The story’s not yet over: When the group of supervisors came, the guard bribed them with the money. Eventually, the money was used up, and it was publicized what had happened. They arrested the guard and sentenced him to death by hanging. They tied the rope around his neck and he said, “G-d of Meir – answer me!” The rope tore, much to everyone’s amazement. He confessed, so they put out a warrant for Rebbe Meir’s arrest. The guard was saved.
The Romans distributed an engraving with Rebbe Meir’s likeness on it and proclaimed that anyone seeing such a person resembling should turn him in to the authorities. One day, some people spotted him and ran after him, so he fled and entered a harlot’s house. They barged into the house in pursuit. Eliyahu HaNavi – Elijah the Prophet – appeared to them as a harlot who embraced Rebbe Meir. “If this was Rebbe Meir,” they said to each other, “he certainly would not have acted like this!” Rebbe Meir escaped and fled to Babylon.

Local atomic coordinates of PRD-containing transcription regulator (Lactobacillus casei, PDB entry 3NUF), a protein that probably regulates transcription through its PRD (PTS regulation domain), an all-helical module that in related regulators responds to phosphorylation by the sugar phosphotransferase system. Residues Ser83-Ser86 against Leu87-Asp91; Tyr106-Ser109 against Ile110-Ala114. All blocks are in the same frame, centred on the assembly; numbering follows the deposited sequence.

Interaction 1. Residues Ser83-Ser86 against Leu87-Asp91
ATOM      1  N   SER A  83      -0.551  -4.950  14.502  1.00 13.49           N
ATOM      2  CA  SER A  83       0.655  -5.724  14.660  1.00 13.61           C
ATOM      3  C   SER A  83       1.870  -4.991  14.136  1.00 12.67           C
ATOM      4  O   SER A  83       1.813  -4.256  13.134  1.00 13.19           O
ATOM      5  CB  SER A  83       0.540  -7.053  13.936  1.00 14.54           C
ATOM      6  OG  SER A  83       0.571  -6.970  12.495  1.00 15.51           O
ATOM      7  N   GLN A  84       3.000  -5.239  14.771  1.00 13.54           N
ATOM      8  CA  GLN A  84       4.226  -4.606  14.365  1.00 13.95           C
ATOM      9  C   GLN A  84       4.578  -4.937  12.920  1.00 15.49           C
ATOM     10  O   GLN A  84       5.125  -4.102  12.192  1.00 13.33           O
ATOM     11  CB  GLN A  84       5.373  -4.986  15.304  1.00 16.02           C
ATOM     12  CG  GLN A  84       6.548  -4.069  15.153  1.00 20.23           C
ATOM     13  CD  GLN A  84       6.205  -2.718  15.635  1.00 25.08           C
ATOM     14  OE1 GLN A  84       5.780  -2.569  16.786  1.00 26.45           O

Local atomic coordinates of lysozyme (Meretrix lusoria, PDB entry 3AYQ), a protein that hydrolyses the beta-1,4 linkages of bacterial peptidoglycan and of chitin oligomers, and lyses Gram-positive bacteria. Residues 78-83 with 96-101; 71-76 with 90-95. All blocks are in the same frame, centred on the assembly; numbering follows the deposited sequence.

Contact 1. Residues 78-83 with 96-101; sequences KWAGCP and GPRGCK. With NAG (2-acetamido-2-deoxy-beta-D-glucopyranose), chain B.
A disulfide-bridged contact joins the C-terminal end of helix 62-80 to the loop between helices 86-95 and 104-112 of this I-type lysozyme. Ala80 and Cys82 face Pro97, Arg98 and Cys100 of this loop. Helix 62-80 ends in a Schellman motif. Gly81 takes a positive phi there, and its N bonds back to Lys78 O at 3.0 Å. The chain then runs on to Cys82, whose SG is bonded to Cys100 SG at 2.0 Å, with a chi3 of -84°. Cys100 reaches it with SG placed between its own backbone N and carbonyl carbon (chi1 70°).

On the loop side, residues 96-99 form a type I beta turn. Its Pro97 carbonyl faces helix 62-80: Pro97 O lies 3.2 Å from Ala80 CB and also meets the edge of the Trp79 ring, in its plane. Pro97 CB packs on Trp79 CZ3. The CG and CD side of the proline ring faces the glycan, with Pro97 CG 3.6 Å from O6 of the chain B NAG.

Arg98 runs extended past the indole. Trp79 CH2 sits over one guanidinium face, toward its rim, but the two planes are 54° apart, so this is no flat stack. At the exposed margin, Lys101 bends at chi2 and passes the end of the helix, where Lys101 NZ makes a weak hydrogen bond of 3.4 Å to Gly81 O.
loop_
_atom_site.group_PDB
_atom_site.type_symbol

Ever since, there is a surefire tradition in Judaism that when a person is in peril, Heaven forbid, he should give charity, and dedicate it in the memory of Rabbi Meir Baal HaNess. He should then say “Elaka d’Meir aneni” – three times, which means, “G-d of Meir – answer me!”
Rebbe Meir’s yahrtzeit, the anniversary of his death, falls on Pesach Sheni, the 14th day of Iyar, which this year falls on Wednesday, April 24, 2013. This is a special day to give charity in the name of Rebbe Meir and to ask for all your heart’s wishes. Even better, try to visit Rebbe Meir’s holy gravesite in Tiberias, overlooking the Sea of Galilee. It’s a special place where thousands flock to, for many have seen miracles in their own lives after visiting there.
May Rebbe Meir’s holy memory intercede in our behalf, amen!
At the end of the year the boys get up and speak from the heart. One fellow echoed the sentiments of many of us when he said, “I thought I came to this school to give Hashem another chance, but at the end I realized that it was Hashem
who had given me another chance.” In Torah.Org ,Rabbi Frand on Parshas Beha’aloscha brings that Tosfos in Tractate